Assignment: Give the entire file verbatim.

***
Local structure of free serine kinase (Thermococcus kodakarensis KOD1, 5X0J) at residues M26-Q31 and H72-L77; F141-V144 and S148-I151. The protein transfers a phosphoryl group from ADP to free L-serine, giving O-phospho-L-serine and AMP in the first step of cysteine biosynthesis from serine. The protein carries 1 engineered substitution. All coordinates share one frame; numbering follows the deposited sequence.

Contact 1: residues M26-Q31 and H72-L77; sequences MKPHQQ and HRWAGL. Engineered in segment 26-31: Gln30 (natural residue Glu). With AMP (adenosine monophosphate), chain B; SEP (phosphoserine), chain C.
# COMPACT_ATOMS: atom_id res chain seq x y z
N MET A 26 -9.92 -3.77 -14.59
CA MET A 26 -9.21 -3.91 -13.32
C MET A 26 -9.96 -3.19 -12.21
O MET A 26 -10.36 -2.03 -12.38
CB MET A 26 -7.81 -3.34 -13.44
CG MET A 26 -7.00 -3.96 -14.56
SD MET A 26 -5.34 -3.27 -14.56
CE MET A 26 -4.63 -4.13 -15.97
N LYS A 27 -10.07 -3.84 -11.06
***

Local structure of free serine kinase (Thermococcus kodakarensis KOD1, 5X0J) at residues M26-Q31 and H72-L77; F141-V144 and S148-I151. The protein transfers a phosphoryl group from ADP to free L-serine, giving O-phospho-L-serine and AMP in the first step of cysteine biosynthesis from serine. The protein carries 1 engineered substitution. All coordinates share one frame; numbering follows the deposited sequence.

Contact 1: residues M26-Q31 and H72-L77; sequences MKPHQQ and HRWAGL. Engineered in segment 26-31: Gln30 (natural residue Glu). With AMP (adenosine monophosphate), chain B; SEP (phosphoserine), chain C.
# COMPACT_ATOMS: atom_id res chain seq x y z
N MET A 26 -9.92 -3.77 -14.59
CA MET A 26 -9.21 -3.91 -13.32
C MET A 26 -9.96 -3.19 -12.21
O MET A 26 -10.36 -2.03 -12.38
CB MET A 26 -7.81 -3.34 -13.44
CG MET A 26 -7.00 -3.96 -14.56
SD MET A 26 -5.34 -3.27 -14.56
CE MET A 26 -4.63 -4.13 -15.97
N LYS A 27 -10.07 -3.84 -11.06